CSCI6268L15 - Foundations of Network and Computer Security...

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Foundations of Network and Foundations of Network and Computer Security Computer Security J J ohn Black Lecture #15 Oct 5, 2009 CSCI 6268/TLEN 5550, Fall 2009
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Project #0 I’ll give you a ciphertext, you find the password Password is a three-letter lowercase alpha string Main purpose is to get you to figure out where openssl lives on your computer(s) Don’t do it by hand Full description on our web page Due Oct 14 th , in class
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Back to SSL/TLS SSL Secure Socket Layer Designed by Paul Kocher, consulting for Netscape TLS Transport Layer Security New version of SSL, and probably what we should call it (but I’m used to SSL) Used for web applications (https) But also used many other places that aren’t as well-known
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TLS – Sketch Let’s start by trying to design TLS ourselves and see what else we’ll need This will end up being only a sketch of the very complex protocol TLS actually is We want: Privacy, authentication Protection against passive and active adversaries We have: Symmetric/asymmetric encryption and authentication Collision-resistant hash functions
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A First Stab First we need a model Client/Server is the usual one Client and Server trust each other No shared keys between client and server Assuming a shared key is not realistic in most settings Adversary is active (but won’t try DoS) Server generates RSA key pair for encryption – pk S , sk S S subscript stands for “Server”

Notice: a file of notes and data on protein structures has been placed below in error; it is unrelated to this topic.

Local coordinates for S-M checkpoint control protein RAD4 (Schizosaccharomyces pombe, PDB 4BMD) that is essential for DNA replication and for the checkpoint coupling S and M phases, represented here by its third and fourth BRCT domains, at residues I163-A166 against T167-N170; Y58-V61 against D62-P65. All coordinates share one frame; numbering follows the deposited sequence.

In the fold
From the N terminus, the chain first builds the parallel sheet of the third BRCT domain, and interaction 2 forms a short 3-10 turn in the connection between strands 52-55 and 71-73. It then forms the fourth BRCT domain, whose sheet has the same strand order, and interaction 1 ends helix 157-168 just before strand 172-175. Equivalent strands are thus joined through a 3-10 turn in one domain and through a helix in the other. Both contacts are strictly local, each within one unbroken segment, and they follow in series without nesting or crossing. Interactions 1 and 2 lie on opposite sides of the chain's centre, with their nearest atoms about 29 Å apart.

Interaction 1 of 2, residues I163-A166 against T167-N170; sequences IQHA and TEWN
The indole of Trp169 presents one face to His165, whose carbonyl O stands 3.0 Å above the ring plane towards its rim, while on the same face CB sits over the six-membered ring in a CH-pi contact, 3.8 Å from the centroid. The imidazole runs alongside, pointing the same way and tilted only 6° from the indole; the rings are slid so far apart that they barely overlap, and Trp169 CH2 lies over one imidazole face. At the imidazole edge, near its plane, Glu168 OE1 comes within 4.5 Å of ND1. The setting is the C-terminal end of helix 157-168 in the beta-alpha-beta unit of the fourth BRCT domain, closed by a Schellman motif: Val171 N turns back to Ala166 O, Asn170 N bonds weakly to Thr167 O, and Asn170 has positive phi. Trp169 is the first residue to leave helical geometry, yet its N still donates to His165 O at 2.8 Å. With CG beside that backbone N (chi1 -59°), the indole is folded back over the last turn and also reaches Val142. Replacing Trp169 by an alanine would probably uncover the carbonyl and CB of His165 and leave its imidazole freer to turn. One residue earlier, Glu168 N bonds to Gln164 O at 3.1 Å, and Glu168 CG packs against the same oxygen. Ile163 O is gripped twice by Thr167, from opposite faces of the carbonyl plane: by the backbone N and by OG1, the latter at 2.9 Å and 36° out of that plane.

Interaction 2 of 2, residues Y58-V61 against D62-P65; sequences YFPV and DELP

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A First Stab (cont) Now client C comes along and wants to communicate with server S C sends SSL HELLO to initiate session – S responds by sending pk S C sends credit card number encrypted with pk S – S decrypts credit card number with sk S and charges the purchase What’s wrong here?
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Our First Protocol: Problems There are tons of problems here We don’t know how to encrypt {0,1} * , only how to encrypt elements of Z n * Ok, say we solve that problem (there are ways) It’s really SLOW to use RSA on big messages Ok, we mentioned this before… let’s use symmetric cryptography to help us There is no authentication going on here! • Adversary could alter pk S on the way to the client We’d better add some authentication too Let’s try again…
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Second Stab C says Hello S sends pk S to C C generates two 128-bit session keys – K enc , K mac , used for encryption and MACing C encrypts (K enc , K mac ) with pk S and sends to S S recovers (K enc , K mac ) using sk S and both parties use these “session keys” to encrypt and MAC all further communication
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Second Stab (cont) Problems? Good news: we’re a lot more efficient now since most crypto is done with symmetric key Good news: we’re doing some authentication now Bad news: Man-in-the-Middle attack still possible Frustratingly close If we could get pk S to the client, we’d be happy
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Man in the Middle Let’s concretely state the problem
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This note was uploaded on 03/11/2010 for the course CS 6268 taught by Professor Black during the Spring '09 term at University of Colombo.

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CSCI6268L15 - Foundations of Network and Computer Security...

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